Mirza Ali Khan


Time Magazine called him, the Original Insurgent. A notorious jihadi on the border between Afghanistan and Pakistan, he was the original Osama bin Laden. He was responsible for guerrilla attacks, sabotage and cruel executions; his religious fanaticism destabilized much of Southwest Asia. Thousands of Western soldiers desperately searched for the renegade terrorist in inhospitable terrain. But each time they had him cornered, he and his militia slipped away into hidden valleys and caves.

His name, now largely forgotten, was Mirza Ali Khan, a Pashtun holy man who revolted against the British in the late 1930s. For nearly a decade, the British army chased him and his followers through the remotest reaches of Waziristan and the Northwest Frontier Province—the same ground where allied troops have spent the past five years searching fruitlessly for bin Laden. The region was then, as it is today, a powder keg of fractious tribes and fundamentalist firebrands, and Britain’s experience with trying to capture Khan mirrors the frustrating hunt for bin Laden.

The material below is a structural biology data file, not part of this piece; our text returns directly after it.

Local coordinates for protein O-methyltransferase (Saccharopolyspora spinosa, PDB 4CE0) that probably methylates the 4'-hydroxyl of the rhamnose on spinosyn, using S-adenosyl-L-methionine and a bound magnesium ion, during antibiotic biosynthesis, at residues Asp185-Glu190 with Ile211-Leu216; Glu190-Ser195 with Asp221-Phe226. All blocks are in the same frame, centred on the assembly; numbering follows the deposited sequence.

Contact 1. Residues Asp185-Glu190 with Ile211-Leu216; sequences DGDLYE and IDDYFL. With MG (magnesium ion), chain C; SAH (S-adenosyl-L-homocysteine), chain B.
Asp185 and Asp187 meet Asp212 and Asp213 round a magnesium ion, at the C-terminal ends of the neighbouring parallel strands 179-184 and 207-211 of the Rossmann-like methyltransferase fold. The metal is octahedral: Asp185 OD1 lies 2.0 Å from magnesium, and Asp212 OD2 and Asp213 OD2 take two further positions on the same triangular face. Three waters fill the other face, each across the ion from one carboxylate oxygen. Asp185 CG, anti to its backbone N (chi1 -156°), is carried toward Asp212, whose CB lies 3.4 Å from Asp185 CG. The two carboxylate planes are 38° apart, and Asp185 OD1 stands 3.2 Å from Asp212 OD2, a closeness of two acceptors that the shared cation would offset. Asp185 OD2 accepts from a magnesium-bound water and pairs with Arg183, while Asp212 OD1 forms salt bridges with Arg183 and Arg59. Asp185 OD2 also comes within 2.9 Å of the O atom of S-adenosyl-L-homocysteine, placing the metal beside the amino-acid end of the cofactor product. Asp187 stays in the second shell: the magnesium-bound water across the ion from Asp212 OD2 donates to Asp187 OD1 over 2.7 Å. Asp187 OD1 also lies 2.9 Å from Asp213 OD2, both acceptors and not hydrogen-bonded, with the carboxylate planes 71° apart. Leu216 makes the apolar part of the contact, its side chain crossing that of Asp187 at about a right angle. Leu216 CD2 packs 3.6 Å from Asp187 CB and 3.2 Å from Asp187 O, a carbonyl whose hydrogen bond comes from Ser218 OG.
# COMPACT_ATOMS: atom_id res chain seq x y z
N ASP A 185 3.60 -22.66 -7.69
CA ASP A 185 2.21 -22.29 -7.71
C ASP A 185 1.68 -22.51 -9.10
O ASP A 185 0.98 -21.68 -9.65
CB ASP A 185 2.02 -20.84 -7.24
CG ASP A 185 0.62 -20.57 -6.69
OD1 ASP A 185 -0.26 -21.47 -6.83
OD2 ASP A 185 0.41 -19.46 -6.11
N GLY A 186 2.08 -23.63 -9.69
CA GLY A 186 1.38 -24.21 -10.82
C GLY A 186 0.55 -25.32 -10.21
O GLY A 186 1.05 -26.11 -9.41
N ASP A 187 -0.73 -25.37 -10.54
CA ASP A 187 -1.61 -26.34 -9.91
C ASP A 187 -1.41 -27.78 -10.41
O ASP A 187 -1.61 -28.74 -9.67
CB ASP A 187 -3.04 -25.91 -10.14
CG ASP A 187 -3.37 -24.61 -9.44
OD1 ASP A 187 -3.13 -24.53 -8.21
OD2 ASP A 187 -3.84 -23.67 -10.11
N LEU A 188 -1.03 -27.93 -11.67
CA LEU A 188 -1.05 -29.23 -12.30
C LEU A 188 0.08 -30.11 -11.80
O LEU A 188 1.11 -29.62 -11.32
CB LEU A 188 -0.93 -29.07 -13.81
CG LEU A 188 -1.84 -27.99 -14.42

Khan was called the Fakir of Ipi, after the Wazir town where he was said to exercise divine powers—like turning sticks into guns and feeding multitudes with a few loaves of bread. Flying the banner of “Islam in Danger,” his small lashkars, or war bands, ambushed convoys and raided prominent Hindu towns. The insurgency forced the British to commit as many as 40,000 troops to the frontier to confront an enemy approximately ten times larger, and, as World War II raged, to station a permanent garrison there even as the Japanese advanced steadily into Burma.

The Fakir tormented the British brigades, evading capture with only the aid of local informants and guides (not one fighter in his ranks possessed a radio). In response, the British imposed fines on Pashtuns who refused to cooperate with their search, bombed troublesome villages, burned the fields of unhelpful tribesmen and destroyed the houses of his ringleaders—a violent clampdown that only alienated the local population further. A London newspaper heralded Khan in a couplet as the Scarlet Pimpernel of the East: “They sought him here, they sought him there, those columns sought him everywhere.” After independence and the partitioning of India, Khan became a thorn in the side of the new Pakistan government, violently agitating for an independent Pashtunistan until his death, by natural causes, in 1960.

The above, the only photo ever taken of the elusive rebel, appeared in 1957 book, Destination Mecca. In the last chapter of the book, Mirza Ali Khan gave an interview to its author, the Indian sufist Idries Shah.

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